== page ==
Part of a special edition series by and with writer-partners of Silicon Valley Author Ann Bridges.
By Michael Lund
Never in the history of the human race have the words “climate change” invoked so much fear, hysteria and sometimes downright comical assertions. When a politician claims we will be extinct in 12 years, one has to ask the obvious – “your scientific credentials are?” What started out as “Global Warming” (which became too limiting for the self-appointed messiahs of doom and gloom), morphed itself into the catch-all “Climate Change” so we can include natural events like hurricanes, tornadoes, monsoons, blizzards, floods, heat waves, cold snaps, even plagues of locusts, then blame it on the US.
First off, let us be clear. Climate change is real and does affect this planet. Humans can have an impact. However, we need to step back and put things in their proper context to understand the world around us. Humans are NOT the sole cause of climate change.
This place we call home – planet earth, has undergone multiple and radical climate change millions of years before man began to walk upright. The most recent radical transformation began two million-plus years ago at the beginning of the Pleistocene epoch. Massive ice sheets – glaciers if you will, once covered the Northern Hemispheres including parts of South America. About 100,000 years ago the ice began to retreat. The Great Lakes were created and oceans began to rise. But what caused this prolonged warming trend which I believe is still ongoing to this day? Certainly not humans, who at the time were nomadic hunter-gatherers.
I’ll leave the long-term question to respected scientists to answer while I point out some rudimentary lessons I learned in high school – things that seem to be lacking in our educational system today. When a college graduate tells you carbon dioxide (CO2) is the cause for global warming but cannot answer the question – “what consumes carbon dioxide,” we’re in trouble.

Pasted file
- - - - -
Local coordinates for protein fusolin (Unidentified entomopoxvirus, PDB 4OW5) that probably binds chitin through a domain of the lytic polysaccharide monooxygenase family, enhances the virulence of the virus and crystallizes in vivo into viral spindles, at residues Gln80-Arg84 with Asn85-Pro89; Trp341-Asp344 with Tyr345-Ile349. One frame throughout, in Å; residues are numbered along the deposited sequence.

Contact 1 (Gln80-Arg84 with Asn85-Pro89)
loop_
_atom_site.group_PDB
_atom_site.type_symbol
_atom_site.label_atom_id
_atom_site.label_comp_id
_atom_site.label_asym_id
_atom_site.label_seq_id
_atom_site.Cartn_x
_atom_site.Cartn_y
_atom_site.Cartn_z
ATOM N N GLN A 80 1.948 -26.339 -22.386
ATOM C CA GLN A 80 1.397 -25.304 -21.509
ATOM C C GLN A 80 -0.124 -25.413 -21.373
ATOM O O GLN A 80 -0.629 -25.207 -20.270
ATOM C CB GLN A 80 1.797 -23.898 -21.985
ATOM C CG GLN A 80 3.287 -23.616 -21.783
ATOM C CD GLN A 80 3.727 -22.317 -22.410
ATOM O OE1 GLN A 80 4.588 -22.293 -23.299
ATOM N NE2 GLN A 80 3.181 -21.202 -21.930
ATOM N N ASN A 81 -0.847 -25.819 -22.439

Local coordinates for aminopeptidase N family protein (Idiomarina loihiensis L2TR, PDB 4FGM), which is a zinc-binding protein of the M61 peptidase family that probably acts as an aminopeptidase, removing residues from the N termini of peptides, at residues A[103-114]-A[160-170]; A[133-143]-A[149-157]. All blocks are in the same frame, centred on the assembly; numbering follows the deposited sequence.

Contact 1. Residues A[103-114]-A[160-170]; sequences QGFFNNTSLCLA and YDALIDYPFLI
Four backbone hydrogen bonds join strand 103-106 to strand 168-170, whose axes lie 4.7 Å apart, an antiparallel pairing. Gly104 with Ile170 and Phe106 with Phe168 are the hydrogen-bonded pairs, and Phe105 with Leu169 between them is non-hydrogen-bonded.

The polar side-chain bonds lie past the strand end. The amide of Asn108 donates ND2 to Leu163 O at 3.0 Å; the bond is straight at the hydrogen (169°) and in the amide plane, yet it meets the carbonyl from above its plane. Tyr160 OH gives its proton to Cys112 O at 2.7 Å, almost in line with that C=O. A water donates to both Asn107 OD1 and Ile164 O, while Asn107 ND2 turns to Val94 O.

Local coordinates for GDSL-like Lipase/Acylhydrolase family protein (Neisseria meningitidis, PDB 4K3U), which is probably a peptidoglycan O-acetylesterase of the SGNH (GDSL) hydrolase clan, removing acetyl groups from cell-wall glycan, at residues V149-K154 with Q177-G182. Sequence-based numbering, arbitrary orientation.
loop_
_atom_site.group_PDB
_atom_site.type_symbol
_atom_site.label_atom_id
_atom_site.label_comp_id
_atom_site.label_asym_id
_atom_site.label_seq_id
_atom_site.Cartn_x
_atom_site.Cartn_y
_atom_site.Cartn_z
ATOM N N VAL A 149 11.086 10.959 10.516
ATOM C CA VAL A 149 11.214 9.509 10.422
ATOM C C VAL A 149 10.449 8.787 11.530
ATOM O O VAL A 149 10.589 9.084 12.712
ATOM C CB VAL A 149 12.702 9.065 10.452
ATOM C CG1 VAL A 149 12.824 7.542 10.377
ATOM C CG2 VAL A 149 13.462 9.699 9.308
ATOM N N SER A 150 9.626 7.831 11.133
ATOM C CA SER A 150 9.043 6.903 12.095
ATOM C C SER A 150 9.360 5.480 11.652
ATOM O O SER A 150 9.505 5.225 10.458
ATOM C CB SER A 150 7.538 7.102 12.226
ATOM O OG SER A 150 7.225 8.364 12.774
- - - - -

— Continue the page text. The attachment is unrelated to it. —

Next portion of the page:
The air we breathe is mostly made up of nitrogen (about 78%) followed by oxygen (around 20%) then carbon dioxide (less than 1%). When we exhale, our cells have metabolized the components that make up what we inhaled. We actually give back more than 100-fold of CO2 than we take in. The average person will exhale around 800 pounds of CO2 per year. Given that the world’s population is growing exponentially – over 7 billion in 2019 compared to around a billion in 1800 and projected to be around 9 billion by 2050, you can do the math. That’s a lot of hot air. I’m tempted to say politicians produce twice as much as the average person but I digress.
Before one scoffs at the above, thinking that I’ve implied breathing results in global warming, the clue lies in the number of humans on the planet. In addition to breathing in order to survive, we must eat. Food production for that many people requires fuel; for developing counties, that means burning wood. One of the marvels of evolution on our planet is the symbiotic relationship of mutualism. Plants consume CO2 in order to survive. They in return give off oxygen which we need to survive. Take away the former and the later is in deep trouble.
Yes, CO2 emissions from industrialization can exacerbate atmospheric conditions but I’ve yet to hear alarm bells over deforestation. National Geographic estimates that 18% of our land mass is covered by forests. It is estimated that 18 million acres of forest and jungles are obliterated each year – either for fuel or clearing land to grow food. Upwards of 20% of the Amazon rain forest is now gone – 3,000 square miles were cleared in one year alone. Worldwide, we likely remove up to 7 billion trees per year. Planet earth’s CO2 filter is being decimated and there is scarcely a peep out of the self-anointed “experts.” Some believe climate change can be manipulated by nuking an entire economic system that keeps millions upon millions of people employed worldwide rather than address the elephant in the room – how do you feed a burgeoning population without destroying forests and jungles?